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Deoxyribonucleic Acid

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Watson and Crick with their DNA model Featured DNA Image

Watson and Crick with their DNA model

COMMERCIAL USE REQUIRES CLEARANCE. The discoverers of the structure of DNA. James Watson (b.1928) at left and Francis Crick (1916-2004), with their model of part of a DNA molecule in 1953. Crick & Watson met at the Cavendish Laboratory, Cambridge, in 1951. Their work on the structure of DNA was performed with a knowledge of Chargaff's ratios of the bases in DNA and some access to the X-ray crystallography of Maurice Wilkins and Rosalind Franklin at King's College London. Combining all of this work led to the deduction that DNA exists as a double helix. Crick, Watson and Wilkins shared the 1962 Nobel Prize for Physiology or Medicine, Franklin having died of cancer in 1958. Photographed in the Cavendish Laboratory, University of Cambridge, UK, in May 1953


DNA Double Helix with Autoradiograph Featured DNA Image

DNA Double Helix with Autoradiograph

Conceptual computer illustration of the DNA double helix together with a graphic representation of an autoradiograph display. The pattern of the DNA autoradiograph bands is unique to each individual, but some bands are shared by related people, such as a parent & child. DNA fingerprints can be used to prove conclusively whether people are related. The double-helix model of DNA structure was first published in the journal Nature by James D. Watson and Francis Crick in 1953, based upon the crucial X-ray diffraction image of DNA labeled as "Photo 51", from Rosalind Franklin in 1952. The structure of a double-helix elucidated the mechanism of base pairing by which genetic information is stored and copied in living organisms. Genetic fingerprinting and DNA profiling was developed by Dr. Alec Jeffreys and his team in 1985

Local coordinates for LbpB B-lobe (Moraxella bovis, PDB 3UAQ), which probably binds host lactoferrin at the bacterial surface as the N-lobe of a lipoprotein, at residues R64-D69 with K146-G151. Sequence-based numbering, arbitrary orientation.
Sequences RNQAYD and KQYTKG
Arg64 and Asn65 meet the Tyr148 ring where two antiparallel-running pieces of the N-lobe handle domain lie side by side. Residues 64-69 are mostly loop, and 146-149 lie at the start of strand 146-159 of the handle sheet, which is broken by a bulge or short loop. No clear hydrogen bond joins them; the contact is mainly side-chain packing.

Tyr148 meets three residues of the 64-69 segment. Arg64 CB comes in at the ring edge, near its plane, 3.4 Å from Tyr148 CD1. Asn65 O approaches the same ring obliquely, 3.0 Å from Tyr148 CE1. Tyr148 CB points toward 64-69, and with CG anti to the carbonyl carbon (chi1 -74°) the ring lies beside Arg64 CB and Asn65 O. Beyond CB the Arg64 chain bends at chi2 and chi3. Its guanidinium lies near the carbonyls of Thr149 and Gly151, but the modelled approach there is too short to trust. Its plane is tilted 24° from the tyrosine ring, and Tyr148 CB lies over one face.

Viruses and DNA, illustration Featured DNA Image

Viruses and DNA, illustration

Conceptual image for interaction between viruses and host-cell DNA (deoxyribonucleic acid). Integration of viruses into DNA is the key step in oncogenesis. Several viruses, such as hepatitis B virus, papillomavirus and other, can integrate into host DNA as insertional mutagens causing the activation of a cellular proto-oncogene which eventually leads to uncontrolled cell multiplication and cancer development

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